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Vermont Legislature
Follow VPR's statehouse coverage, featuring Pete Hirschfeld and Bob Kinzel in our Statehouse Bureau in Montpelier.

Unexpected $44 Million Windfall Won't Ease Budget Tension In Montpelier

Gov. Phil Scott listens Monday as economists deliver the latest revenue forecast. Scott wants to use this year's budget surplus to buy down property tax rates next year. Democratic lawmakers say the money can be put to better uses.
Peter Hirschfeld
Gov. Phil Scott listens Monday as economists deliver the latest revenue forecast. Scott wants to use this year's budget surplus to buy down property tax rates next year. Democratic lawmakers say the money can be put to better uses.

Elected officials in Montpelier learned Monday they’ll end the fiscal year with a $44 million budget surplus. But the unexpected windfall hasn’t ended the acrimony between Republican Gov. Phil Scott and Democratic lawmakers.

Audio for this story will be posted.

News of a major surplus in the waning days of a legislative session generally helps resolve partisan disagreements over the state budget. As Phil Scott noted Monday, 2018 is little different.

“It could simplify or it could complicate, depending on your perspective, the end game here,” Scott says.

How could a $44 million surplus complicate the budget standoff?

The Republican governor and Democratic leaders in the House and Senate have some sharp philosophical differences over how to spend the money.

Scott wants to use the surplus to buy down property tax rates next year, and avoid a 7 cent increase in the base rate for homeowners and businesses.

Elected officials had previously been anticipating a surplus in the range of $20 to $25 million. Scott says Monday’s news affirms the merits of his approach.

“Certainly, more money is advantageous to our position, where we want to make investments in the education fund,” Scott says.

But the surplus is one-time money. Funds the Legislature cannot count on again next year. And Senate Appropriations Chairwoman Jane Kitchel says lawmakers have some unwritten rules governing the use of one-time money.

“Really our mantra for the last couple of years has been not using one-time money for ongoing base expenditures,” Kitchel says.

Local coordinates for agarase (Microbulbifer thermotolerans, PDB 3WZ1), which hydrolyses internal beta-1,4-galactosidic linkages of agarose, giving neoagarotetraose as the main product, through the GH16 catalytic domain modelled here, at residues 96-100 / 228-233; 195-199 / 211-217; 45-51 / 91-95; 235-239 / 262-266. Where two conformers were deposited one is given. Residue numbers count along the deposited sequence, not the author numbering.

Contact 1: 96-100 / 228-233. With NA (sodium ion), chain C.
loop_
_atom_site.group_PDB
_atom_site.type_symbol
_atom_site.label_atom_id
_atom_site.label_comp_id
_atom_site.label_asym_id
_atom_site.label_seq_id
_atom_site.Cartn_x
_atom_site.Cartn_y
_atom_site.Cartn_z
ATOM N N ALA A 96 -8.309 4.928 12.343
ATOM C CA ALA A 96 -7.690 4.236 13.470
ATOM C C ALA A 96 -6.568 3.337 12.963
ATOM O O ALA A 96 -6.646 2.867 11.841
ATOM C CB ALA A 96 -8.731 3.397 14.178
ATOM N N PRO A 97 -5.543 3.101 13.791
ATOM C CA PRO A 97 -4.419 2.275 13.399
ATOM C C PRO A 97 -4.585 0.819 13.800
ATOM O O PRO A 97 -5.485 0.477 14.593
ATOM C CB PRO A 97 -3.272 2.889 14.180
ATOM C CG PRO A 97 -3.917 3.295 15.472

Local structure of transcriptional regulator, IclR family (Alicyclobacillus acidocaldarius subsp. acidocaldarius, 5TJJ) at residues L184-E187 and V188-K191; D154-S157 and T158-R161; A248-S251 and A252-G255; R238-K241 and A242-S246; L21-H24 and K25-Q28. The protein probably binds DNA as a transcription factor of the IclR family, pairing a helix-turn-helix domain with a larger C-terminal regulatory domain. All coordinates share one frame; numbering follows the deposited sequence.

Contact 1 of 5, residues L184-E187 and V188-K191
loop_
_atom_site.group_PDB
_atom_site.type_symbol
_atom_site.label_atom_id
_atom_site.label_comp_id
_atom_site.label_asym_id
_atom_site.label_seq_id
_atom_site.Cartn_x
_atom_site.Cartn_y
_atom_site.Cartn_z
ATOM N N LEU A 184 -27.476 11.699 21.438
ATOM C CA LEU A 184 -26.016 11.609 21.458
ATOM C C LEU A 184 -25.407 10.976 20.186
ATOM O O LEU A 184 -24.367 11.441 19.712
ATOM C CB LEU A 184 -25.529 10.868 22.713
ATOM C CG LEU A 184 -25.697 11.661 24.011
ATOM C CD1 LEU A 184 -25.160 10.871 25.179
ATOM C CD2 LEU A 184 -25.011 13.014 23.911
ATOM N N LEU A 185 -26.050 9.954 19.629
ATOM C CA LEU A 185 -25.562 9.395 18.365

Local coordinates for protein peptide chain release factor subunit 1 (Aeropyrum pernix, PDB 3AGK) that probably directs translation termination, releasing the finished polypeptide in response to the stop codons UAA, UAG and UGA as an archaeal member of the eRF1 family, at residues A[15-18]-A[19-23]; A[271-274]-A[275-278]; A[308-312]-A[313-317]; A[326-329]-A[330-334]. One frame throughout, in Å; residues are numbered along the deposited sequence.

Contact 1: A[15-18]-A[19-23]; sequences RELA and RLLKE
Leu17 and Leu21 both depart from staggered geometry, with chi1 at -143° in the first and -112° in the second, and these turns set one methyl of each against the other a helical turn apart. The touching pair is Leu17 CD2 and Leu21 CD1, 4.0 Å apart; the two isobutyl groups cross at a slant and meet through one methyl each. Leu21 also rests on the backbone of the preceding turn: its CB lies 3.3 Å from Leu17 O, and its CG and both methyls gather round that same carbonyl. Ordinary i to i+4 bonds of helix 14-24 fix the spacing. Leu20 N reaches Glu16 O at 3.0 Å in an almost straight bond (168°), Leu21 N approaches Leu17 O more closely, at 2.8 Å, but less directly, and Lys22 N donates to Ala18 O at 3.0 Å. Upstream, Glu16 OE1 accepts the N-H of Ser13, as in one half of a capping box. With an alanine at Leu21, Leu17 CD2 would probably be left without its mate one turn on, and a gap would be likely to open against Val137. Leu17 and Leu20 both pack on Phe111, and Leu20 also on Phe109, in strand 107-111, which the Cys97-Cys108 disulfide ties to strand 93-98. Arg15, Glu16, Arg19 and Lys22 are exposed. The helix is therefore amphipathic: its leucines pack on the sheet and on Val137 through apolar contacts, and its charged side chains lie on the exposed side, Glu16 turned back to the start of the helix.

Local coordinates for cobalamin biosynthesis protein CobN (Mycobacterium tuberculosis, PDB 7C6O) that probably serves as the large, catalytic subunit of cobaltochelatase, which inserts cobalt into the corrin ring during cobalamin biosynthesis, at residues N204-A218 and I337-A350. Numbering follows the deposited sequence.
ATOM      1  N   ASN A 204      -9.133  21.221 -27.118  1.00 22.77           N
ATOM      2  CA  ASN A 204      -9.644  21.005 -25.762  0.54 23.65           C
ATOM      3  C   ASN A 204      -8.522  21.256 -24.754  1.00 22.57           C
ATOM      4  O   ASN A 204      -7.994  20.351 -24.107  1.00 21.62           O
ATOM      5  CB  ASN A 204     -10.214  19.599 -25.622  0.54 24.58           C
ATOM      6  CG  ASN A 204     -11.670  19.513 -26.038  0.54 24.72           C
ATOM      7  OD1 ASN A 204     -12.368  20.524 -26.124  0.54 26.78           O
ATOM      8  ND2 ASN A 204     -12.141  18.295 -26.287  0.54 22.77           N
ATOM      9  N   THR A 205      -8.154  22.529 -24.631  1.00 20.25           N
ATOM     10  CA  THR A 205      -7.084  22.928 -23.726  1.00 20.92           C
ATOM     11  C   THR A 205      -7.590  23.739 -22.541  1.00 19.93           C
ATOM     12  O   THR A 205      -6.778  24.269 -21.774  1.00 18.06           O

Kitchel says the governor’s plan violates that mantra, because it uses one-time money to offset the tax impacts of ongoing base expenditures in public schools.

The Senate budget uses that one-time money instead to make investments in the opioid treatment system, pay off Medicaid obligations, and make payments to under-funded pension funds.

Kitchel says Scott’s plan, meanwhile, would require the state to go into deficit spending mode.

Not so, says Scott.

Balancing the budget with one-time money

“Maybe she didn’t get right to the end [of the plan], because it talks a lot about paying that back, and savings throughout the five-year plan,” Scott says.

Scott’s plan does, in fact, call for hundreds of millions of dollars in reduced spending in the education system over the next five years, mainly by reducing the number of staff working in public schools. And Scott says there would be more than enough money as a result of those savings to pay back whatever the state uses this year to buy down property tax rates.

But Kitchel says there’s no guarantee those savings will accrue.

“And I have the same worry that these theoretical savings, in fact, mean that we’re going to be paying a heavier price for short term expediency,” Kitchel says.

Disagreement with lawmakers over the issue of education spending prompted Scott to veto the budget last year.

As of now at least, it looks like lawmakers’ budget is destined for the same fate in 2018: Scott says he won’t sign a budget until lawmakers make the projected increase property tax rates go away, and lawmakers say they won’t use one-time funds to do so.

Lawmakers hope to send the budget to the governor by the end of this week, and adjourn the 2018 legislative session. And unless they find an unlikely accord with Scott between now and Friday, they’ll be back in again later in May or June, to try to get a budget in place before the current one expires on June 30.

The Vermont Statehouse is often called the people’s house. I am your eyes and ears there. I keep a close eye on how legislation could affect your life; I also regularly speak to the people who write that legislation.
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